Forecasting cyber attacks not a rainy day goal for Intel community

Jason Matheny, director, Intelligence Advanced Research Projects Activity

Tornadoes have warnings; the flu season gets a prediction; even government unrest can be spotted before tempers flare — so why can’t cyber attacks be spotted before they strike?

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Intelligence Advanced Research Projects Activity Director Jason Matheny

Researchers at the Intelligence Advanced Research Projects Activity (IARPA) are working to change that why to a when, according to its director Jason Matheny.

“One of our country’s most important problems to solve is how can we improve situational awareness in cyber defense before the events occur, rather than after events occur,” Matheny told Federal News Radio’s Federal Drive with Tom Temin. “The reason that we’re in principle able to forecast the attacks is because attacks don’t happen out of the blue. There’s planning, there’s reconnaissance, there’s site testing by cyber attackers. Those things are detectable.”

Currently cyber attacks are detected weeks and months after they’ve happened, Matheny said, but the Cyber-attack Automated Unconventional Sensor Environment (CAUSE) program aims to identify indicators of a pending attack.

“Some are chatter by the attackers themselves, web search queries that they run when mapping networks, as well as the black market prices of, say, zero day exploits that are used in cyber attacks,” Matheny said. “Many of those are actually hard to cover up. People leave sort of digital exhaust when they’re performing actions like this against a site.”

Matheny said IARPA is in the midst of reviewing proposals on how to forecast cyber attacks using publicly available data and what he called “machine learning approaches,” similar to the system used by IARPA’s 4-year-old Open Source Indicators program.

Using publicly available data on social media sites, news feeds, Web search queries and posted video streams, observers can forecast events before they happen, Matheny said.

“When people get sick they might cancel their dinner dates, they might cancel their flight plans, they might do web search queries for their symptoms,” Matheny said. “Same for political unrest. When people are feeling aggravated against a political leader they might edit the Wikipedia page of that leader, might express on social media frustration or lack of trust in the government. So these are things that are really helpful in order to improve our ability to understand events overseas, especially ones that might affect U.S. travelers, U.S. embassy staff.”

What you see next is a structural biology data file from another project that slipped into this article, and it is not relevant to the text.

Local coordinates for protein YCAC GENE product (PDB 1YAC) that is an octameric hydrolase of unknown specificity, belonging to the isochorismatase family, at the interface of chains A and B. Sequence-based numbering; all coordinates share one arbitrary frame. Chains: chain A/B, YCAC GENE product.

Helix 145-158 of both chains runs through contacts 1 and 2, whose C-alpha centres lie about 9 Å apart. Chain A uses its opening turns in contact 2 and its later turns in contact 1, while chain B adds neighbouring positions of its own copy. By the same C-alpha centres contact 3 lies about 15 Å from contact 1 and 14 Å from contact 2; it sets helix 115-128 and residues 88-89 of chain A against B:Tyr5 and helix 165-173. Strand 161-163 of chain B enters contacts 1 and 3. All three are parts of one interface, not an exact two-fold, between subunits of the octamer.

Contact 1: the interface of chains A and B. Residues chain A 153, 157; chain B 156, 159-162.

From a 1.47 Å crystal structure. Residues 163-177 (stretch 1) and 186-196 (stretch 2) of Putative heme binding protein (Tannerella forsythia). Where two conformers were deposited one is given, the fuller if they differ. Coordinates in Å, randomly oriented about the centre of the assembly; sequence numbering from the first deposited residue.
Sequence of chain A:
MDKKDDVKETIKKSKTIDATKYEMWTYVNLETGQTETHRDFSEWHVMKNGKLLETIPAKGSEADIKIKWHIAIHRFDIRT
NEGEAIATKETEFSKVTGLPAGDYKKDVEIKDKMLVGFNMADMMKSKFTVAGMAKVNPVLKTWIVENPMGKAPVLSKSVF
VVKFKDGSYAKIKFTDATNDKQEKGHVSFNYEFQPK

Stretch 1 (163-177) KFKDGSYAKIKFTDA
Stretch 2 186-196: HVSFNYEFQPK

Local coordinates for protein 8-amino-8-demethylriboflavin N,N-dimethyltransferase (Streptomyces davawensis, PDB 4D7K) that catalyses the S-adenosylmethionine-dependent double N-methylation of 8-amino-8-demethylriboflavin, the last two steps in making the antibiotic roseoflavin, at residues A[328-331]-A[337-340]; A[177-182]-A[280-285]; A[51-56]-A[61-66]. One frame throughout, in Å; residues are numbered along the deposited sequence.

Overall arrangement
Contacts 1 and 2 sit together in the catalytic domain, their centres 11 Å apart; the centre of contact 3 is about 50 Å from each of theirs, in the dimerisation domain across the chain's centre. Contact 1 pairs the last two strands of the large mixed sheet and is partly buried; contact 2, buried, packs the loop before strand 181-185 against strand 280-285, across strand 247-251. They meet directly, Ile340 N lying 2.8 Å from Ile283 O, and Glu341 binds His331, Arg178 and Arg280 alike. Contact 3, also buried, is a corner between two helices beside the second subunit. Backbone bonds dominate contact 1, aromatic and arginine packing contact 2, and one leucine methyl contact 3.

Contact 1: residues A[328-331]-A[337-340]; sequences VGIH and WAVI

This research relies heavily on automated machine learning approaches, Matheny said. This is when computers make sense of large volumes of data without requiring human analysis.

“What we’re finding is that the machine learning approaches that we’ve developed, and that our researchers who we fund develop, really are able to make sense of these large volumes of data in ways we had previously not thought possible,” Matheny said. “CAUSE is another program in which we expect those kinds of breakthroughs to be possible now in a new domain within cyber defense, which … is an area where we need vast improvement.”

The hope, Matheny said, would be to deter attacks against federal agencies, critical infrastructures and even private entities.

Matheny said the proposals chosen for funding  will then engage in a research tournament, to “see who can forecast events soonest with the highest accuracy. We keep score, we act as the referee.”

“This is a sort of full contact sport for research here,” Matheny said. “We have research program managers who really act as collaborators with our research teams, and we have an unusual degree of engagement with the researchers within universities, colleges and industry in giving them the resources they need to solve our hardest problems. So we’re expecting the very best from CAUSE.”

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